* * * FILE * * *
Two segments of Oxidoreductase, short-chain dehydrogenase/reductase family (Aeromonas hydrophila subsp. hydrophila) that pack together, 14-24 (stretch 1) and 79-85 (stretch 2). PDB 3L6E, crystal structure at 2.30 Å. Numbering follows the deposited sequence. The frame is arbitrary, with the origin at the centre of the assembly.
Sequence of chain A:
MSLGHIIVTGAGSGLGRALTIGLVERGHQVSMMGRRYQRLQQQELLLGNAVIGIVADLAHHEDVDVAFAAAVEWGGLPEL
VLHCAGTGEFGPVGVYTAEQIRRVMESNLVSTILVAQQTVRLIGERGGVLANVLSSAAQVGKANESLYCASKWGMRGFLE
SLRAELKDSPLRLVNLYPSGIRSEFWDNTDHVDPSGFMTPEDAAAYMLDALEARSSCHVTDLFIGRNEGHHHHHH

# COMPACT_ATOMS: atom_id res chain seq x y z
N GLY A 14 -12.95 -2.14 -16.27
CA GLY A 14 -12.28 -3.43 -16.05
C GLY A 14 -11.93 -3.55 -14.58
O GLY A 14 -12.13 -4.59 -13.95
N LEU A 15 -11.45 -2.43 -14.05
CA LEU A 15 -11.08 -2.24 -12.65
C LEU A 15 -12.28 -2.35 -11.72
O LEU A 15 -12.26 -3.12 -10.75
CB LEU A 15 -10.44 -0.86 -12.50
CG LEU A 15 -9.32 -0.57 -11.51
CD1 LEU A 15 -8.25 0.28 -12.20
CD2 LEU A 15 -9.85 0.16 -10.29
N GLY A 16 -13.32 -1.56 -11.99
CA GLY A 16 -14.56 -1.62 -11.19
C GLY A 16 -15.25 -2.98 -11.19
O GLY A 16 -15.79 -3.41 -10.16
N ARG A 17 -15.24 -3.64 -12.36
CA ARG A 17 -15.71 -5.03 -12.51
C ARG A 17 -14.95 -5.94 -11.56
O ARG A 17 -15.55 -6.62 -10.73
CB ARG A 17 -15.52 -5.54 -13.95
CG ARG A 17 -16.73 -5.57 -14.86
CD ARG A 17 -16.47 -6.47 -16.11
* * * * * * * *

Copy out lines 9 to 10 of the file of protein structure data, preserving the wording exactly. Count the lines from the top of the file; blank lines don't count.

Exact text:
C GLY A 14 -11.93 -3.55 -14.58
O GLY A 14 -12.13 -4.59 -13.95